Writing the Pac-Man Game Part 4

Posted: June 6th, 2009 under JavaFX, JavaFX Coding, Javafx Games.
Tags: , , ,

My latest article of a series, “Writing the Pac-Man Game in JavaFX Part 4“, was out on June 4. As we continue on bulding the game, the articles are getting more and more interesting now.

In this fourth article, the interaction between Pac-Man character and the four ghosts was implemented. The article showed how to determine whether the Pac-man character and a ghost touched each other. A simplified equation was applied to achieve better performance. When Pac-man touches a ghost, he can eat it if the ghost is hollow. The ghost then is thrown back to the cage again. Otherwise, the ghost eats the Pac-man, at this moment, an animation of showing a dying Pac-Man appears. This is in fact a shrinking circle which disappears at the end of the animation. The animation is accomplished by the DyingPacMan class.

The below figure depicts the animation process of the dying Pac-man character.

shriking pac-man

The code of DyingPacMan.fx is listed below:

public class DyingPacMan extends Arc {
 
  var timeline = Timeline {
     repeatCount: 1
     keyFrames: [
        KeyFrame {
           time: 600ms
           action: function() {
           // hide the pacMan character & ghosts before the animation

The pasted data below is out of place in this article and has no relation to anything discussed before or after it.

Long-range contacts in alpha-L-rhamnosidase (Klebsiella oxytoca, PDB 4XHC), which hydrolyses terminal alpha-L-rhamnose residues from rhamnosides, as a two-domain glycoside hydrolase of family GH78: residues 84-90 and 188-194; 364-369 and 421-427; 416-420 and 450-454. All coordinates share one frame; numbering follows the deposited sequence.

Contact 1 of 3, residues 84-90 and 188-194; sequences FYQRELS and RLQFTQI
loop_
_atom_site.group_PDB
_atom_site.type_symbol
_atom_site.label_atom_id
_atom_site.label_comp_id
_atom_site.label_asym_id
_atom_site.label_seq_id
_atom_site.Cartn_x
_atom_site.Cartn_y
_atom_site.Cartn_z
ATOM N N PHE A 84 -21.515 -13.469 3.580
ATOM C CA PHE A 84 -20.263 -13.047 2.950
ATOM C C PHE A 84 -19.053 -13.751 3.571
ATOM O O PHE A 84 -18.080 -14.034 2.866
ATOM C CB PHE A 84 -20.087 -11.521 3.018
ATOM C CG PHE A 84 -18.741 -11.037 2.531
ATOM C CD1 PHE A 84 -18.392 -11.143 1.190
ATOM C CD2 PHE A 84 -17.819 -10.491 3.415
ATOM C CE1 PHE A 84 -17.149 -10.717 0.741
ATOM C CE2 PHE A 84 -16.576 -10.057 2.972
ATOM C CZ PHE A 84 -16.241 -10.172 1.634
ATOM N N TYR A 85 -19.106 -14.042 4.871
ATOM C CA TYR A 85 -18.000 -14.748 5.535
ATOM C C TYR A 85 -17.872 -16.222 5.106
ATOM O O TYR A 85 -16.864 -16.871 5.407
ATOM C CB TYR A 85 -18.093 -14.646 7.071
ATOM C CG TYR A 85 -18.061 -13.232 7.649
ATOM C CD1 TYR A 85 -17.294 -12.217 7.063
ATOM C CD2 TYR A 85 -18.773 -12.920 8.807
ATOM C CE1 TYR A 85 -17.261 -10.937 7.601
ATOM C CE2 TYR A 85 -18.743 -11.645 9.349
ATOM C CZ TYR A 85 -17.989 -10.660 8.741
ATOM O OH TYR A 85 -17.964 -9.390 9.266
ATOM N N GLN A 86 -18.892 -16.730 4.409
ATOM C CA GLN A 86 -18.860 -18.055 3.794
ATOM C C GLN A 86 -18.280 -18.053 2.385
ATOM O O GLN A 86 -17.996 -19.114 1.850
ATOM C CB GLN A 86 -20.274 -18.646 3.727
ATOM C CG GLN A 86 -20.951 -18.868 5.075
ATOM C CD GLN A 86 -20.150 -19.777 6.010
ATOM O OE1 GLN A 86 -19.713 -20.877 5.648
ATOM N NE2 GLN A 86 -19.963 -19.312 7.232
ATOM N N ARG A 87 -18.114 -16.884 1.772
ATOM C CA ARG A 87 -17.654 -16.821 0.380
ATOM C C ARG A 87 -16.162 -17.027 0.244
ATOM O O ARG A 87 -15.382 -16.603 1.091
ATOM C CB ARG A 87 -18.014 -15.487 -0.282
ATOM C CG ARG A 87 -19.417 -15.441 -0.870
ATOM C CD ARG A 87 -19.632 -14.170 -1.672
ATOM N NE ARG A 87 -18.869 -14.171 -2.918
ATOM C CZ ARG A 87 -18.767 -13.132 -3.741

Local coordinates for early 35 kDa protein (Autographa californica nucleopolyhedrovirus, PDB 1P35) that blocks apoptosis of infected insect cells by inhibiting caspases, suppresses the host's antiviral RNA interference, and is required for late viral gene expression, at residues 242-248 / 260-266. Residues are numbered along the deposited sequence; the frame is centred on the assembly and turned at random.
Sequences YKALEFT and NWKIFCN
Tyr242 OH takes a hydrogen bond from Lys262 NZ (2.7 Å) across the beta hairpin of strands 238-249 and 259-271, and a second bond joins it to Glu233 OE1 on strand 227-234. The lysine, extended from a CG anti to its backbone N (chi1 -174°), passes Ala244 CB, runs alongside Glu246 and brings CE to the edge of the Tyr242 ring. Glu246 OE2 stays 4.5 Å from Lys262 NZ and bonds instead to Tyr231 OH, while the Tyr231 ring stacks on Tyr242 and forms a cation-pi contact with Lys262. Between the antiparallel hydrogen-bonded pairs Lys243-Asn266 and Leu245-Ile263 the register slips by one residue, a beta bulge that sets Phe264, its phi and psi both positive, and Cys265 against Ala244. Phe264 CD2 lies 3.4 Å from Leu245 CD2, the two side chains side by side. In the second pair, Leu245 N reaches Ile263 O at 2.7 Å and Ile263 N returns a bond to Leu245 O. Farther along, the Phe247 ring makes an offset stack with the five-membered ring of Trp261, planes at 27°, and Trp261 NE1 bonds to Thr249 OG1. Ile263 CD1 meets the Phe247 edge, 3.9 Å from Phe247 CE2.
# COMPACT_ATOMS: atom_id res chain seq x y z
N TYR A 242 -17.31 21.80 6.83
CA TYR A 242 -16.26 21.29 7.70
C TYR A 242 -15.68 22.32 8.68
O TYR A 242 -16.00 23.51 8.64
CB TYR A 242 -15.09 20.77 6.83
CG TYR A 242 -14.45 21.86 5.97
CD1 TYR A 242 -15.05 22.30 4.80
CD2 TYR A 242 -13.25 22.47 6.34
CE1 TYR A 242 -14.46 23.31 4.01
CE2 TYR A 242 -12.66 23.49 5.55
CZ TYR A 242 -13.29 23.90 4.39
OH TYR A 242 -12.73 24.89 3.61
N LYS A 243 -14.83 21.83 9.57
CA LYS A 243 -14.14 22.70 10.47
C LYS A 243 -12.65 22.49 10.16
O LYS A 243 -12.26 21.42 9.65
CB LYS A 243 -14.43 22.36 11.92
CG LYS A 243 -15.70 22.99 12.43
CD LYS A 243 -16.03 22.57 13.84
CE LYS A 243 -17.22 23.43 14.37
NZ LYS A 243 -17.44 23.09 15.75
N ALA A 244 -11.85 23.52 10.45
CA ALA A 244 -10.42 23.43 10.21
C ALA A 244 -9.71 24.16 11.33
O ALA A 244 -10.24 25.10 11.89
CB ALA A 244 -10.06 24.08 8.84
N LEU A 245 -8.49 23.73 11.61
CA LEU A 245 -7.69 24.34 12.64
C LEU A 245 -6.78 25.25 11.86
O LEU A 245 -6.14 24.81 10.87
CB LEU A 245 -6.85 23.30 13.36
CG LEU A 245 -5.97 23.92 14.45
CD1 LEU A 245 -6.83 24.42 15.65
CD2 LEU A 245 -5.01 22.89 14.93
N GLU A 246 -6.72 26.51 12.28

maze.pacMan.visible = false;
              
              for ( g in maze.ghosts ) {
                 g.hide();
              }
              visible = true;
            }
           values: [ startAngle => 90, length=>360 ];  
         },
        KeyFrame {
           time: 1800ms
           action: function() {
              visible = false;
            }
           values: [ startAngle => 270 tween Interpolator.LINEAR,
                     length => 0 tween Interpolator.LINEAR ]
         },
      ]
    }
 
 ... code omitted ...
}

As you can see it in the code, there are two keyframes of the animation. Interpolations of two instance variables, startAngle and length, are involved during the animation. To better illustrate this process, the below figure shows the change of the shape against a timeline. The animation started with a pause of 600ms and then the first key frame appears, which is a full circle. After that, the full circle will gradually turns into nothing(empty circle). This effect is done by the interpolation provided by JavaFX API.

timeline pac-man

Hope you enjoy reading the articles. You can use arrow keys to play the current version of the game. The ghosts are moving randomly which makes the game less challenging. In the next article, I will introduced a better algorithm. Try it by clicking the below screenshot:


click to run
click to run

Related Articles:

More articles on JavaFX Games: Developing Games in JavaFX
Source of the Pac-Man Game
JavaFX Demo Game: MineSweeper
JavaFX Demo Game: LinkUP
Game Widgets for WidgetFX: Pac-Man
My JavaFX Demo Game: Pac-Man

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